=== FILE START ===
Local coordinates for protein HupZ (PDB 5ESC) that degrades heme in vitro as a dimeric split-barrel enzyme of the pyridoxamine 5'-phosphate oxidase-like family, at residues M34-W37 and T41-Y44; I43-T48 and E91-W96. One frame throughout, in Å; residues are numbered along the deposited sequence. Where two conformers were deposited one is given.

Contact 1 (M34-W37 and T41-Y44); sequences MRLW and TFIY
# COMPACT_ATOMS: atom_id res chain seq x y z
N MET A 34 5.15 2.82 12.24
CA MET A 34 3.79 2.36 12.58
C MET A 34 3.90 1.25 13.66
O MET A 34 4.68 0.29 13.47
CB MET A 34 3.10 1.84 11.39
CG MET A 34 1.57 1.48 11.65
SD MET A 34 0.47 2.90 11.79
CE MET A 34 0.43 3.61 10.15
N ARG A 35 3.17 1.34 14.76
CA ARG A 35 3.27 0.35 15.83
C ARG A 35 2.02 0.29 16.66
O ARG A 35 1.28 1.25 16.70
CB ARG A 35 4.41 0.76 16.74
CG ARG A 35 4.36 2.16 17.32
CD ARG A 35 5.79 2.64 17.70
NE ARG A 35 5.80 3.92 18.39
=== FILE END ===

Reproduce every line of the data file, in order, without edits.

Local coordinates for protein HupZ (PDB 5ESC) that degrades heme in vitro as a dimeric split-barrel enzyme of the pyridoxamine 5'-phosphate oxidase-like family, at residues M34-W37 and T41-Y44; I43-T48 and E91-W96. One frame throughout, in Å; residues are numbered along the deposited sequence. Where two conformers were deposited one is given.

Contact 1 (M34-W37 and T41-Y44); sequences MRLW and TFIY
# COMPACT_ATOMS: atom_id res chain seq x y z
N MET A 34 5.15 2.82 12.24
CA MET A 34 3.79 2.36 12.58
C MET A 34 3.90 1.25 13.66
O MET A 34 4.68 0.29 13.47
CB MET A 34 3.10 1.84 11.39
CG MET A 34 1.57 1.48 11.65
SD MET A 34 0.47 2.90 11.79
CE MET A 34 0.43 3.61 10.15
N ARG A 35 3.17 1.34 14.76
CA ARG A 35 3.27 0.35 15.83
C ARG A 35 2.02 0.29 16.66
O ARG A 35 1.28 1.25 16.70
CB ARG A 35 4.41 0.76 16.74
CG ARG A 35 4.36 2.16 17.32
CD ARG A 35 5.79 2.64 17.70
NE ARG A 35 5.80 3.92 18.39